The SSVEP tracks attention, not consciousness, during perceptual filling-in

Matthew J Davidson, Will Mithen, Hinze Hogendoorn, Jeroen Ja Van Boxtel, Naotsugu Tsuchiya

Research output: Contribution to journalArticlepeer-review

12 Citations (Scopus)
42 Downloads (Pure)


Research on the neural basis of conscious perception has almost exclusively shown that becoming aware of a stimulus leads to increased neural responses. By designing a novel form of perceptual filling-in (PFI) overlaid with a dynamic texture display, we frequency-tagged multiple disappearing targets as well as their surroundings. We show that in a PFI paradigm, the disappearance of a stimulus and subjective invisibility is associated with increases in neural activity, as measured with steady-state visually evoked potentials (SSVEPs), in electroencephalography (EEG). We also find that this increase correlates with alpha-band activity, a well-established neural measure of attention. These findings cast doubt on the direct relationship previously reported between the strength of neural activity and conscious perception, at least when measured with current tools, such as the SSVEP. Instead, we conclude that SSVEP strength more closely measures changes in attention.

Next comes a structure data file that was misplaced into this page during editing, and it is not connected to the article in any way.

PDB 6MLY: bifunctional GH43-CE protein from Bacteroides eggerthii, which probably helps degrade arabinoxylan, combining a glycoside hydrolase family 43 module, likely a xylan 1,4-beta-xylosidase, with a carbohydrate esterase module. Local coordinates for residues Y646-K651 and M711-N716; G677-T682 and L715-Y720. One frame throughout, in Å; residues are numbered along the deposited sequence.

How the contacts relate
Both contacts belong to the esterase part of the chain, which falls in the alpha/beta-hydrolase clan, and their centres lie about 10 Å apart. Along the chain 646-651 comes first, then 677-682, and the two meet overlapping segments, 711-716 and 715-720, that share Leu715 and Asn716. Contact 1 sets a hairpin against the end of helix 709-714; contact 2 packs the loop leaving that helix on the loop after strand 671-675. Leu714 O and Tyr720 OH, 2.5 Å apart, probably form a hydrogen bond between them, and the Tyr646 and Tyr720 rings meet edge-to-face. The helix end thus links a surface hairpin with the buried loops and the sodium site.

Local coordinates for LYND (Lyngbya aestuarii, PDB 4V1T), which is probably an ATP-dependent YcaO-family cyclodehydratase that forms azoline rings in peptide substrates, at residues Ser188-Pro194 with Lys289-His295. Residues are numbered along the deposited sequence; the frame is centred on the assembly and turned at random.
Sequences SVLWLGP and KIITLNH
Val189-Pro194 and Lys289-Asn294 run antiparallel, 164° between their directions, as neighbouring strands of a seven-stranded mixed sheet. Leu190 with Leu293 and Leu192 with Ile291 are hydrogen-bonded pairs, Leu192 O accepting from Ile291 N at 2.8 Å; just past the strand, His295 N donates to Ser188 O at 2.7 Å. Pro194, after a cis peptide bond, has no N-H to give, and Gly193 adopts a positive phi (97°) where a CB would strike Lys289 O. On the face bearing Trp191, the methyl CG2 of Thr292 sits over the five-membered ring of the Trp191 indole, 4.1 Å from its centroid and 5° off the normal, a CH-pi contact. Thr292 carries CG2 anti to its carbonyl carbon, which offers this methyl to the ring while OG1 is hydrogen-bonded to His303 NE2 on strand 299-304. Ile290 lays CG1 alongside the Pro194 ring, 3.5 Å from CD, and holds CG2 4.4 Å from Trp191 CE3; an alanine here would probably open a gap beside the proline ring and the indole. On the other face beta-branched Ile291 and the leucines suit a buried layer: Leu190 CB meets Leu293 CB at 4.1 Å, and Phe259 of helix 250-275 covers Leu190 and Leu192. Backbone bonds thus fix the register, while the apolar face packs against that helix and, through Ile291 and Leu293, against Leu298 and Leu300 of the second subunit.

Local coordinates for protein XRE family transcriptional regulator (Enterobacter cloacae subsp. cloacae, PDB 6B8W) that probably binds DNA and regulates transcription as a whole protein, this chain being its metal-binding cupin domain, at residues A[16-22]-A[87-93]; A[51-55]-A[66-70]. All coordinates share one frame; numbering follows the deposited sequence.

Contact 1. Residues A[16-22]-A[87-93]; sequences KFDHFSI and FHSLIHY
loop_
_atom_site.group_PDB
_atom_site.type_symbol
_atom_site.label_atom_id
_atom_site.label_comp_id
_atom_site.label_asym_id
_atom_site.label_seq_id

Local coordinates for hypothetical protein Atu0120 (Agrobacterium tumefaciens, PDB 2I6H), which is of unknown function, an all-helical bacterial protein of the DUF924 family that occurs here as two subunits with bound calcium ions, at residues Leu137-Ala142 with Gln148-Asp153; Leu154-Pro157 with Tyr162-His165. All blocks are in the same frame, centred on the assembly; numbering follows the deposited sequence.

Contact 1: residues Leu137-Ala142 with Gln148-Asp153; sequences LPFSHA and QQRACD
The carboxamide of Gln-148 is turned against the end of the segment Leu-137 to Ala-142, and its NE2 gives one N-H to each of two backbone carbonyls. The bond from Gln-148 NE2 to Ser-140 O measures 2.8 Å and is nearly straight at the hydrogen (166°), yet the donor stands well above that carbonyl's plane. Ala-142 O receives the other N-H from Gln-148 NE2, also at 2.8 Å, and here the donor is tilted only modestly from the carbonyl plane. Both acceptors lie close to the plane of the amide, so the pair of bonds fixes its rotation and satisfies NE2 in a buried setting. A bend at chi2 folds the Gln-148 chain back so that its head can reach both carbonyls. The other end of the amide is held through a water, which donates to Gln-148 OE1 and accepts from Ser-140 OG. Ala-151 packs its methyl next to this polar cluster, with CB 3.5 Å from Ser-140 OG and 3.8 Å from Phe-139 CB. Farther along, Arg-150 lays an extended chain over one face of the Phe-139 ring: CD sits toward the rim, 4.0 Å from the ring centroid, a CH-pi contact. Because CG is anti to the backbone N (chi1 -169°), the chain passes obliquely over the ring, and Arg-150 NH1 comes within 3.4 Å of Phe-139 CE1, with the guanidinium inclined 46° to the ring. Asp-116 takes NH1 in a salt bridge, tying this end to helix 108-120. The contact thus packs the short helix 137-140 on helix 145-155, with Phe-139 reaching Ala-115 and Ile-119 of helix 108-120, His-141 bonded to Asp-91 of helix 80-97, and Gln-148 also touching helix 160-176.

Original languageEnglish
Pages (from-to)1-26
Number of pages26
Publication statusPublished - 10 Nov 2020


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